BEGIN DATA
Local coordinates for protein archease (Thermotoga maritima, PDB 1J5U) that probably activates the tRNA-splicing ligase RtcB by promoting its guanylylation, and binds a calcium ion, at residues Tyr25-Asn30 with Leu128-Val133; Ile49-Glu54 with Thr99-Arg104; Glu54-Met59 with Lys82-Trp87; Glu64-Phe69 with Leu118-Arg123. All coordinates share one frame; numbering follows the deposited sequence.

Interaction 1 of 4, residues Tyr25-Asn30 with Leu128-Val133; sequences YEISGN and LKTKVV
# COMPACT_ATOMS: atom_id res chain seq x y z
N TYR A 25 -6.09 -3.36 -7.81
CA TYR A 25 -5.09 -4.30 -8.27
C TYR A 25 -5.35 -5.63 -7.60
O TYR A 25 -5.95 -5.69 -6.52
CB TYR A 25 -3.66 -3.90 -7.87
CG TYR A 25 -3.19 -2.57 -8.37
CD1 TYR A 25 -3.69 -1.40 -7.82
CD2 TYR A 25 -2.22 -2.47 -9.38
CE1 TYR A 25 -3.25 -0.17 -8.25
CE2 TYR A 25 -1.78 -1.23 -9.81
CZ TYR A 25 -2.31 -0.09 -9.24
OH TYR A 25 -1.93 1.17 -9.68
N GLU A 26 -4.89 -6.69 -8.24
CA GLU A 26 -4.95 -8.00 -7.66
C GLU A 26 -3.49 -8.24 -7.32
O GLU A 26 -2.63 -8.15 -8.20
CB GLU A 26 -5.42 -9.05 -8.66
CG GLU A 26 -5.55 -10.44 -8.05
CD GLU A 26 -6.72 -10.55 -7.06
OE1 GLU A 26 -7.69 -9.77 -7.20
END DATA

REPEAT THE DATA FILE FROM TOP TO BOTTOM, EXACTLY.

Local coordinates for protein archease (Thermotoga maritima, PDB 1J5U) that probably activates the tRNA-splicing ligase RtcB by promoting its guanylylation, and binds a calcium ion, at residues Tyr25-Asn30 with Leu128-Val133; Ile49-Glu54 with Thr99-Arg104; Glu54-Met59 with Lys82-Trp87; Glu64-Phe69 with Leu118-Arg123. All coordinates share one frame; numbering follows the deposited sequence.

Interaction 1 of 4, residues Tyr25-Asn30 with Leu128-Val133; sequences YEISGN and LKTKVV
# COMPACT_ATOMS: atom_id res chain seq x y z
N TYR A 25 -6.09 -3.36 -7.81
CA TYR A 25 -5.09 -4.30 -8.27
C TYR A 25 -5.35 -5.63 -7.60
O TYR A 25 -5.95 -5.69 -6.52
CB TYR A 25 -3.66 -3.90 -7.87
CG TYR A 25 -3.19 -2.57 -8.37
CD1 TYR A 25 -3.69 -1.40 -7.82
CD2 TYR A 25 -2.22 -2.47 -9.38
CE1 TYR A 25 -3.25 -0.17 -8.25
CE2 TYR A 25 -1.78 -1.23 -9.81
CZ TYR A 25 -2.31 -0.09 -9.24
OH TYR A 25 -1.93 1.17 -9.68
N GLU A 26 -4.89 -6.69 -8.24
CA GLU A 26 -4.95 -8.00 -7.66
C GLU A 26 -3.49 -8.24 -7.32
O GLU A 26 -2.63 -8.15 -8.20
CB GLU A 26 -5.42 -9.05 -8.66
CG GLU A 26 -5.55 -10.44 -8.05
CD GLU A 26 -6.72 -10.55 -7.06
OE1 GLU A 26 -7.69 -9.77 -7.20